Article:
"As kids, we were all afraid of getting polio," he says, "because if you got polio, you could end up in the dreaded iron lung and we were all terrified of those." Iron lungs were respirators that enclosed most of a person's body; people with severe cases often would end up in these respirators as they fought for their lives.

John remembers going to see matinee showings of cowboy movies on Saturdays and, before the movie, shorts would run. "Usually they showed the news," he says, "but I just remember seeing this one clip warning us about polio and it just showed all these kids in iron lungs." If kids survived the iron lung, they'd often come back to school on crutches, in leg braces, or in wheelchairs.

"We all tried to be really careful in the summer — or, as we called it back then, 'polio season,''" John says. This was because every year around Memorial Day, major outbreaks would begin to emerge and they'd spike sometime around August. People weren't really sure how the disease spread at the time, but many believed it traveled through the water. There was no cure — and every child was susceptible to getting sick with it.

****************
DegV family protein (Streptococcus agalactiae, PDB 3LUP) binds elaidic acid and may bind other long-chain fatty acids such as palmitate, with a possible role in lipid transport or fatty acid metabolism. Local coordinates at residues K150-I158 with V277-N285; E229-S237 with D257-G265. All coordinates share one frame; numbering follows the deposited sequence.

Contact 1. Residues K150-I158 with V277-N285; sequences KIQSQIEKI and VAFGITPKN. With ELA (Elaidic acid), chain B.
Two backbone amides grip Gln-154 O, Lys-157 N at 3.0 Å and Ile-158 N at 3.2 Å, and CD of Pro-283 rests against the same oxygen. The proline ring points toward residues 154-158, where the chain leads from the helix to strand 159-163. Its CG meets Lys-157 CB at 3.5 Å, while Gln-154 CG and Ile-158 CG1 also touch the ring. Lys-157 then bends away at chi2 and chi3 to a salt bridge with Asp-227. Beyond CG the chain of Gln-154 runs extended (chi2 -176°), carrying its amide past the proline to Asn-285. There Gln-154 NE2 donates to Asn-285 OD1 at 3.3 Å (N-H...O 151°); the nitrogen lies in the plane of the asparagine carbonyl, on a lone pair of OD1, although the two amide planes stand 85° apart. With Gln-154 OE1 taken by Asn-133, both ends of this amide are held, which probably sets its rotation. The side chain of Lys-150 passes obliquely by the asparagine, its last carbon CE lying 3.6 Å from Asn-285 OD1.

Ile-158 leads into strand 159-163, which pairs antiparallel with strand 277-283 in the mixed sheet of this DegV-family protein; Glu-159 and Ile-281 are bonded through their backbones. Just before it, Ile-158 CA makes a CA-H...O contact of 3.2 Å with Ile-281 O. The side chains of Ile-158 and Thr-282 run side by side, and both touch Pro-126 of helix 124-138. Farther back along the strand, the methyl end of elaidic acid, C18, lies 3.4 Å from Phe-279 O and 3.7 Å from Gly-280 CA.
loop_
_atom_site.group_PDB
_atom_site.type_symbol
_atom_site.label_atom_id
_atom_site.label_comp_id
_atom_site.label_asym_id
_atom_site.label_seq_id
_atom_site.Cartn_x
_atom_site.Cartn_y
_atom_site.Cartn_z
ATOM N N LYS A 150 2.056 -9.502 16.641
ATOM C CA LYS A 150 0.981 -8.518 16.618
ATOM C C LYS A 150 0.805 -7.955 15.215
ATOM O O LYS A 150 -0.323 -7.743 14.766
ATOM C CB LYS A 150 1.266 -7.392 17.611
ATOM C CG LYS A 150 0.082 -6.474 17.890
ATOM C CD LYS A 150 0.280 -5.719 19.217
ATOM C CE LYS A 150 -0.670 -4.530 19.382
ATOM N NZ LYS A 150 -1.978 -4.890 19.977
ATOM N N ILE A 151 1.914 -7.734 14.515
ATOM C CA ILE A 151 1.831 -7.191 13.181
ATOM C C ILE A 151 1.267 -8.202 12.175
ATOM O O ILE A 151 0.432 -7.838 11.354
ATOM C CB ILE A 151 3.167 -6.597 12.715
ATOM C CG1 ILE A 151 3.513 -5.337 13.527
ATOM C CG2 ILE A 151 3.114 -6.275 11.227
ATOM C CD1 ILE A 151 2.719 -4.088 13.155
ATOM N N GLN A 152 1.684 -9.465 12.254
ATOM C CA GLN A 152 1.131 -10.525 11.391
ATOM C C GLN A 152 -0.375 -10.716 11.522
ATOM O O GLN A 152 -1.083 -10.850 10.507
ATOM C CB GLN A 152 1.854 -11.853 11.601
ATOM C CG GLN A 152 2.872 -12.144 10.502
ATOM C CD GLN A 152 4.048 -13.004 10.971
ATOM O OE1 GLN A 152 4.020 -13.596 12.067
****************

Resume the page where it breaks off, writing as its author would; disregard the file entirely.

"We couldn't swim in hot weather," he remembers, "and the municipal outdoor pool would close down in August."

Then, in 1954 clinical trials began for Dr. Jonas Salk's vaccine against polio and within a year, his vaccine was announced safe. "I got that vaccine at school," John says. Within two years, U.S. polio cases had dropped 85-95 percent — even before a second vaccine was developed by Dr. Albert Sabin in the 1960s. "I remember how much better things got after the vaccines came out. They changed everything," John says.

Keep Reading Show less